By Julie Etra
If you come to Huatulco on vacation there is no need to buy a Mexican cell phone. If you live here, or stay for an extended period of time and need a Mexican cell phone, here are some tips.
First, talk to someone who lives here, especially someone who speaks English, assuming your Spanish is rudimentary. Super cheap phones of ‘off’ brands are available at the cell phone repair stores (as low as 250 pesos), but these have limited use, such as just sending and receiving calls, and from my perspective they are hard to figure out. Even retrieving messages or sending text messages can be a chore as they don’t have interactive screens. You can buy an Android such as Samsung Galaxy for around $120 US (given that the peso was 20:1 when I bought mine). Of course the language is Spanish; I presume it can be changed to English although I have not tried to change my phone, which came with a number of pre-programmed apps. Be aware that only a few stores, like Coppel, take credit cards. If you want to buy a package there is a variety available, or you can buy minutes that expire after 28 days, so use or lose. Check the limitations of data, calls (US and Canada), and texting. You may have used up your data but still have minutes left for calling and texting. Buying minutes is perhaps more economical, especially if your stay is limited. They are called ‘recargas’ and can be obtained almost anywhere, from OXXO stores to the super markets. But first determine if your non-Mexican cell has a plan that allows affordable calls to Mexico.
When using a non-Mexican phone here, I am assuming you have explored the various options with your provider before you left town, based on your use of data, duration of time in Mexico, etc. My plan costs an additional $25 for 1 G of data. I have not yet exceeded this, and I find my Google maps, which use a lot of data, essential for navigating in this country. Maps have helped us around Guadalajara, Mexico City, and most recently in Tuxla Gutierrez, San Cristobal de las Casas, and Palenque.
Here are some tips about iPhones, since that is what I have. My iPhone is a US iPhone. Wherever you buy your iPhone is where you will need to go for help or support. If you damage your phone here and they cannot repair it (they are really really good at cell phone repairs here), you will have to send it back to the county of origin and have someone take it to Apple, and then ship or hand carry a new phone to you here. You cannot directly ship to Apple, nor will they ship to Mexico, unless you buy the phone here. Then it is a Mexican iPhone.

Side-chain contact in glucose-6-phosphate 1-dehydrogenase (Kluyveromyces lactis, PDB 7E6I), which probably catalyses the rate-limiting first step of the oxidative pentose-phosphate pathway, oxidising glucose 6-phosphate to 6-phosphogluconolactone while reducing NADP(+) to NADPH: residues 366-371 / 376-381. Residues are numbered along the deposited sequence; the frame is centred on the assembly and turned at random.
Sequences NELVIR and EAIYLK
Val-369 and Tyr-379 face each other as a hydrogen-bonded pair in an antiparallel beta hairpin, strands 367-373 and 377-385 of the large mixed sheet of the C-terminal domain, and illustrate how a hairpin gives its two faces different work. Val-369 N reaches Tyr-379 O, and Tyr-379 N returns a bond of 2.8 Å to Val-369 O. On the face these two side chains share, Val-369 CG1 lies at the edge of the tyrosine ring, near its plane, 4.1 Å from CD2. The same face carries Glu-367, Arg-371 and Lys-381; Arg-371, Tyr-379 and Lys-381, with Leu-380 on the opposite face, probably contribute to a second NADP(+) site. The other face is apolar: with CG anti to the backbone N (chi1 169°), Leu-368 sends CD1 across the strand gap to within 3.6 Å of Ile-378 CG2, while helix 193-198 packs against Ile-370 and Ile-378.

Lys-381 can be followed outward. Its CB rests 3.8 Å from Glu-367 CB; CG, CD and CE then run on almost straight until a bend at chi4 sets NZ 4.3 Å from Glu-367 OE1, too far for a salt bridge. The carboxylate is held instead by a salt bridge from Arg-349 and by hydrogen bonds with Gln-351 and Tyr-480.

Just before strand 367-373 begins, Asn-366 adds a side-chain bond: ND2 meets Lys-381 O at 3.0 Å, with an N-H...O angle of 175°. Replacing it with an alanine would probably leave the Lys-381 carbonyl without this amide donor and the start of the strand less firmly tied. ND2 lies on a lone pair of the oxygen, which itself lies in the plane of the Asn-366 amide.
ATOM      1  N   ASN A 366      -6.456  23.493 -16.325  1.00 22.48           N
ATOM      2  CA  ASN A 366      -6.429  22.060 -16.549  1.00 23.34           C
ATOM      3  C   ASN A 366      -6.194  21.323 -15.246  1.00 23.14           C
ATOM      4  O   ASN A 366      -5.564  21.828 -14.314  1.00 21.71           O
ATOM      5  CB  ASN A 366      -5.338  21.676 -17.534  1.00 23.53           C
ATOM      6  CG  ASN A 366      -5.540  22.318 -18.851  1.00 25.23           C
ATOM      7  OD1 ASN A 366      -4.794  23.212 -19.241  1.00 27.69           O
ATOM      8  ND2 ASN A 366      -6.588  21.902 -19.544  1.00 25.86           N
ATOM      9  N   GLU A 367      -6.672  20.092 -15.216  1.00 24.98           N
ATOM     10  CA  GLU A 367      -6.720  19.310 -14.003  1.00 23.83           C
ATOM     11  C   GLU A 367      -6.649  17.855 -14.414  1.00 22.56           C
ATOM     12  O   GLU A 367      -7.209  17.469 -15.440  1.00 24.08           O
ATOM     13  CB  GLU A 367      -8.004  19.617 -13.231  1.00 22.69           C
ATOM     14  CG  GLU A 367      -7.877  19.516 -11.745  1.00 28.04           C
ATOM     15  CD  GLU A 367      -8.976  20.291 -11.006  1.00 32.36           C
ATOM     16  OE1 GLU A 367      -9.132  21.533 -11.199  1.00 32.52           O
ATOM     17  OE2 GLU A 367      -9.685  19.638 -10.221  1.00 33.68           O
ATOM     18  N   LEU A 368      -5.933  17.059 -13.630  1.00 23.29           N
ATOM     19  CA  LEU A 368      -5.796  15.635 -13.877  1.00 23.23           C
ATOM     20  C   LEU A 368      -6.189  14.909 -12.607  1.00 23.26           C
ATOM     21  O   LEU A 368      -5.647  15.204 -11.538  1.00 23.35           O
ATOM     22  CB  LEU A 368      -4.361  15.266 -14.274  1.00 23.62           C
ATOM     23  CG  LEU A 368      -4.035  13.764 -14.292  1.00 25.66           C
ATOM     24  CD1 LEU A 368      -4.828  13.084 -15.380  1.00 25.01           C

Replacing your phone is not easy! I dropped my phone in our pool, and the $175 US waterproof case failed. So I sent my dead phone via two-day guaranteed FEDEX delivery, with $600 US insurance (cost of a new phone) to a friend in the US, who would then schedule an appointment at Genius Bar, obtain a new phone, and ship back. Only it never arrived in the US. I immediately filed a claim with FEDEX US, after two weeks of processing they said I needed to file in Mexico, which I then did, which then took an additional two weeks for them to respond that they had received the claim. I estimate three full days for this process and numerous phone calls. After two months I received an email from FEDEX Mexico that the claim had been processed and that I will be able to collect, in pesos, at one particular bank on March 31.
So what did I do in the meantime and how did I replace my phone? Not easy! OK, so a friend was planning to come down shortly after I destroyed my phone and I figured what the heck, I insured the phone, I will get the cash back eventually, I’ll just have her pick me up a new phone. But she had to be authorized and added to my account. Four calls and six hours later, trying unsuccessfully to use the web site, I finally got a three-party call with my friend, the service provider, and the sales clerk, and voilà she was able to purchase the phone and hand-carry it to Mexico. Moral to the story? Don’t trust in waterproof cases, don’t drown your iPhone, and don’t use FEDEX to ship anything of value. The trail went cold after the phone left Huatulco.